Since we are going through a little pre-marriage counseling, let’s talk money.
You shouldn’t worry so much about whether your Patient and her soon-to-be husband have it or not. Being without it or having an abundance of it is only important in so far as it dictates our tactics. One or the other isn’t fundamentally good or bad in the eyes of Our Father – or the Enemy for that matter. It is the person’s relationship to money that matters.
Obviously, there are fundamental benefits to each position. Having lots of money can blind humans to the Enemy’s preposterous idea of redemption, because who needs to be saved from the hell of private schools, custom marble baths, curated wardrobes, luxury SUVs and regular sushi? Thus the whole thing in the Bible about it being easier for a camel to go through the eye of a needle than a rich man to enter the kingdom of heaven. Not having money, on the other hand, often makes humans think all of their problems would be solved with more of it, blocking a self-examination of potential character flaws. Those are both ideal situations for us.
But there is a difference, for example, between being broke and being poor. The former is a state, the latter is a worldview. We are interested in worldview.
In regards to your Patient, she has certain ingrained habits that will work in our favor during her married life.
She is used to buying things whenever she wants them without having to explain her purchases, for example. Through experience my guess is that it will be very difficult for her to put her spending in the open for her husband to assess. I know plenty of wives, for example, who pay cash for designer shoes and handbags so none of it shows up on a joint credit card statement. Most men don’t notice new clothes and accessories to begin with and it’s really easy to pull off the “This old thing? I’ve had it for years” deception. I even know one super rich one who put an addition on her house with cash without her husband realizing it because he travelled so much for work.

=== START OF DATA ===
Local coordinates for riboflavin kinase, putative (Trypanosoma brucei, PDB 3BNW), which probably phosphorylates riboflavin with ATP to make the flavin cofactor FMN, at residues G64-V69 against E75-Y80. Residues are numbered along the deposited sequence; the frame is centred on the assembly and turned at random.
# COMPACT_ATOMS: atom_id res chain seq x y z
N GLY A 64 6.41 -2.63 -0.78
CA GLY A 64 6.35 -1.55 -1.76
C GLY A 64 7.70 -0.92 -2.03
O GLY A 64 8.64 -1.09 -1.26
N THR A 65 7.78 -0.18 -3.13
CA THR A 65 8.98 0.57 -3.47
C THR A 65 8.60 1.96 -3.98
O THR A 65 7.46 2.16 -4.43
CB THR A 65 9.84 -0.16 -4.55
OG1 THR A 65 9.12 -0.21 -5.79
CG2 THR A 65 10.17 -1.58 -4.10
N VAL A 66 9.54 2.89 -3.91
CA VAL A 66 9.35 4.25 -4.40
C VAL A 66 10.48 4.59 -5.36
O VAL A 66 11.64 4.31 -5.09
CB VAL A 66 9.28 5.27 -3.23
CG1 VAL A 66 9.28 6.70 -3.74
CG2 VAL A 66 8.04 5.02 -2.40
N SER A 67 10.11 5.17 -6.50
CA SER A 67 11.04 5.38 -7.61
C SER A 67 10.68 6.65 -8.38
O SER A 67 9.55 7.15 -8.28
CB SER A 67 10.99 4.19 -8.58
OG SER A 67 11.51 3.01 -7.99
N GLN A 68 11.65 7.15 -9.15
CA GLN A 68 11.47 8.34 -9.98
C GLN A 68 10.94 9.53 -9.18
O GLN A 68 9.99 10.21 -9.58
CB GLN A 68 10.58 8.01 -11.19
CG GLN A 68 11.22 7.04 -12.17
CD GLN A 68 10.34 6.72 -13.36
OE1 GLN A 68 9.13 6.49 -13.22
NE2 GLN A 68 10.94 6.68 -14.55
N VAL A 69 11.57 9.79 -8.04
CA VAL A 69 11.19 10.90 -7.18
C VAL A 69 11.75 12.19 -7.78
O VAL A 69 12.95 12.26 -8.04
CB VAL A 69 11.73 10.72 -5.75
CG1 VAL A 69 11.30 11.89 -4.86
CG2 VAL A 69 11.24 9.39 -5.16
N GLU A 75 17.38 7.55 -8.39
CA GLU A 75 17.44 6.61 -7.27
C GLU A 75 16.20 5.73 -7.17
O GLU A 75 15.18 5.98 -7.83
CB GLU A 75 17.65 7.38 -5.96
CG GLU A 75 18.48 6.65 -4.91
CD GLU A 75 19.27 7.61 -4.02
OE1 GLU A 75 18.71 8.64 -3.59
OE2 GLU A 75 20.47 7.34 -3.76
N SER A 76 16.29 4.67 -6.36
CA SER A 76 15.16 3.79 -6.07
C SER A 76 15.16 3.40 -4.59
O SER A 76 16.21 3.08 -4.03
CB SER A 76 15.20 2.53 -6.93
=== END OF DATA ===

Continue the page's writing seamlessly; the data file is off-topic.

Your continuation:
The key is to encourage her to create a secret spending life. Once the foundation is established, small purchases here and there can lead to ever larger ones, which could interrupt mortgage payments or delay fulfilling other important recurring expenses, like food. More importantly, the more she spends on her own, the more she thinks she deserves to have a hidden life not just for buying things, but with friendships, ways to raise children, etc. The list is almost endless. That will without fail lead to feelings of betrayal and, frequently, massive blow ups when one spouse finds out what the other has been up to without his or her knowledge.
Another key point on this topic. Never let your Patient and her husband set a budget. Why? A budget is a list of priorities and a statement of shared values. We don’t want them sharing anything, for starters. And we certainly don’t want them individually focused on achieving the budget they created together. That requires honesty, self-discipline and commitment and unfortunately builds more of those vulgar qualities the longer they are practiced. It’s one thing to think that you spend too much on alcohol, for example, and quite another to see the monthly liquor store bill on an Excel spreadsheet. As long as things are in the dark, they don’t get fixed.
In addition, budgets are remarkably powerful at lifting people out of debt and focused on goals. We like people to feel as if they have no control over their finances so that poor choice builds on poor choice until a person feels helpless to change their behavior and is so underwater that they lose a house, a car or can’t get a job because of a bad credit score. This can lead to shame, or more likely, self-pity and days filled with hours of sitting on the couch watching HGTV and Cooking Channel shows offering advice on home improvement and baking tips the watcher has no intention of trying.
So, be vigilant. When money discussions come up, distract your Patient quickly with making dinner or needing to run out to the gym before it closes or sending a work email – whatever, so long as it delays the talk. With enough of these, the topic will stop coming up altogether.
Your affectionate aunt,